In the HBO revamp of the classic “Perry Mason” drama series, Tatiana Maslany plays Sister Alice, a character she describes as “an iconic celebrity preacher.” The show is set in the 1930s and Sister Alice is an “enigmatic character who bumps up against Perry Mason (Matthew Rhys) in his investigation, so she’s part of the mystery. She has an entire congregation that follows her; she does these very sensational performances of these sermons with props and costumes, so she has people eating out of her hands.”
You could say the same about Maslany’s talents as an actor, which won her an Emmy for her multi-role performance on the TV series “Orphan Black.” Having a background in improv, she said, was especially helpful when she was creating her many distinct characters on that show.
“In improv you’ll get a tiny little nugget and then it’s all about taking that and using your imagination to create an entire world based on that one suggestion. So especially with ‘Orphan Black’ it was like: What is this tiny little nugget of the character that I can expand on and create a whole person out of?”
Despite her long experience as an actor — she’s been at it since age 9 — Maslany has never done Shakespeare. All of that was about to change when she landed a lead role in a film adaptation of one of Shakespeare’s plays. And then … well …
My worst moment …
“As an actor with some visibility sometimes you get offers. So I was offered a Shakespeare film. This was about four months ago. I’m not going to go into too many details, but it was going to be a period piece. I’ve grown up on stage but I’ve never done Shakespeare and I know it’s a whole different thing.
“So I sat down with the director and we talked for a long time, sort of excitedly going over the details of this character and the possibilities of filming. But it was really with the intention of him reiterating: Shakespeare is a very different world. And I was like, ‘Totally.’
“So I had the part. It was offered to me — and for me personally, offers kind of stress me out because I’m like, ‘I didn’t earn this.’ I have this imposter syndrome thing that kicks in.
“So I said, ‘Let’s do a work session so you can feel comfortable with me and see that we’re on the right track, and then I can start to get a taste for what this is.’
“So (laughs) he flew back to Los Angeles so we could do a two-hour session. We ran the scenes together and I was (flipping) loving it! I felt so excited. I felt so jazzed. I was learning so much! I was taking notes! At one point the director offered me coffee and I said, ‘No, no, no — I’m high on Shakespeare right now!’ (Laughs)
“So we finish, I leave the meeting and get on my bike and I was biking away feeling overjoyed.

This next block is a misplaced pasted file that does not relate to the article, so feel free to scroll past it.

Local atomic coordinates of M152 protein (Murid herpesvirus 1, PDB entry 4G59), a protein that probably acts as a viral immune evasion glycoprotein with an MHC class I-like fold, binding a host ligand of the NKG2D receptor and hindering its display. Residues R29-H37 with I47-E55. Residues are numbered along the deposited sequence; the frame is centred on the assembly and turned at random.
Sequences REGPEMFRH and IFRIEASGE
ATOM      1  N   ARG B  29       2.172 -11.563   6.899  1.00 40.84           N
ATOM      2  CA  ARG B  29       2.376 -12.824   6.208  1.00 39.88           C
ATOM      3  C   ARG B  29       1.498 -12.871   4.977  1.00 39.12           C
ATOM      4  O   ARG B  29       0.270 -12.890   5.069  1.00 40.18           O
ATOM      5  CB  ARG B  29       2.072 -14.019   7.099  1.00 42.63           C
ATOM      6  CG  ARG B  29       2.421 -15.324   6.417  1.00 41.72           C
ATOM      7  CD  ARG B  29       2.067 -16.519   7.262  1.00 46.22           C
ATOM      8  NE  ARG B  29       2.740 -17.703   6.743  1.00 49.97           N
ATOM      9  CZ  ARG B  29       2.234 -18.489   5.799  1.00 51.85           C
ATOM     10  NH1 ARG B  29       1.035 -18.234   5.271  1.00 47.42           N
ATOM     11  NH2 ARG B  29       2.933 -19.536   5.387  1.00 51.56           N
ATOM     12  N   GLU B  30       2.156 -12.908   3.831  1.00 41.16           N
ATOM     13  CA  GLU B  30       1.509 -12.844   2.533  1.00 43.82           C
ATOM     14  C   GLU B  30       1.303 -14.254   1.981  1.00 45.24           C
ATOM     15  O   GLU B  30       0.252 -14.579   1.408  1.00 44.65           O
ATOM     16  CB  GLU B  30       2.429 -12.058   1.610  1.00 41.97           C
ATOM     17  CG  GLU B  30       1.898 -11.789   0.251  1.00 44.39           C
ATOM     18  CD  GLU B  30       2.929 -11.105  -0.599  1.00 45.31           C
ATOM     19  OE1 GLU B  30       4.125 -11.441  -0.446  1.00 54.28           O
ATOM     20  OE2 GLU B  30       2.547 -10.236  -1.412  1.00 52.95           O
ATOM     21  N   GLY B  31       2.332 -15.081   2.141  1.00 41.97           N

“Didn’t hear anything back for two weeks.
“And then got a call from my agent saying, ‘So (long pause) they’re basically rescinding the offer because they don’t feel you can do this.’
“And I was like, ‘Whooooaaaa.’ My ego was shattered. Absolutely shattered. Because basically I had the part and then got myself fired (laughs). I had a good two hours where I was like: Well, I guess I’m going to quit acting and I’m the worst and that’s it. That’s the end of the career.
“Now I can find it funny.
“Sometimes I’ll go into an audition and I’ll be sort of disinterested just to protect myself. But I was really guileless with this. Like, saying ‘I’m high on Shakespeare’ is probably the most insane thing a human has said, and then also it’s like, ‘Aaaannnnd you’re terrible at it.’
“But I would much rather know this now than when we’re in Ireland filming and I’m sent home! It just wasn’t meant to be.
“I will go see this movie when it comes out, by the way, just to see how my system responds to it. I’m a masochist.”
Did she consider reaching out to the director to change his mind?
“Um. Uh, you know: No.
“And I have been rejected so many times over the years so there’s no part of me that feels entitled to a part.
“Even when I did ‘Network’ on Broadway, there was a day when I went in and watched the understudy performance. They would run it every week to an empty theater. And I was just so blown away by Nicole Villamil’s performance, she was in my role. I was so moved by it and so inspired by it and I feel like it’s so bizarre to think, ‘There is the only person that’s right for the role.’
“As a perfectionist I’m never satisfied, so I have a pretty strong tendency to cut myself down (laughs). But I for sure have an ego. And I for sure love challenges and conquering challenges. So there’s part of me that’s very equipped to deal with rejection — being an actor and a dork, all of it. But then there’s also an ego that needs coddling.
“So I don’t regret asking for that work session; I really do value the collaborative energy between and actor and a director. Auditions are a weird, unnatural thing and we all really struggle with them because they do feel like a strange sales pitch, which is the antithesis of acting. But I do also kind of get off on them; I love the energy of being nervous and that vibration that happens. It’s such an alive fight-or-flight feeling.”
The takeaway …
“Rejection’s not going to kill you. And no matter what accolades or fanfare are around you, as an actor you’re always going to be learning and coming up against challenges, and that’s why it’s such an enjoyable career.
“Would I want to do Shakespeare now after that experience? I don’t know. There’s a knee jerk reaction of, yeah that’s not for me. But then there’s also the competitive part of me that’s like, I want to get better at it — if only to prove to myself that I’m not just high on Shakespeare, he’s high on me (laughs)! What a nightmare!”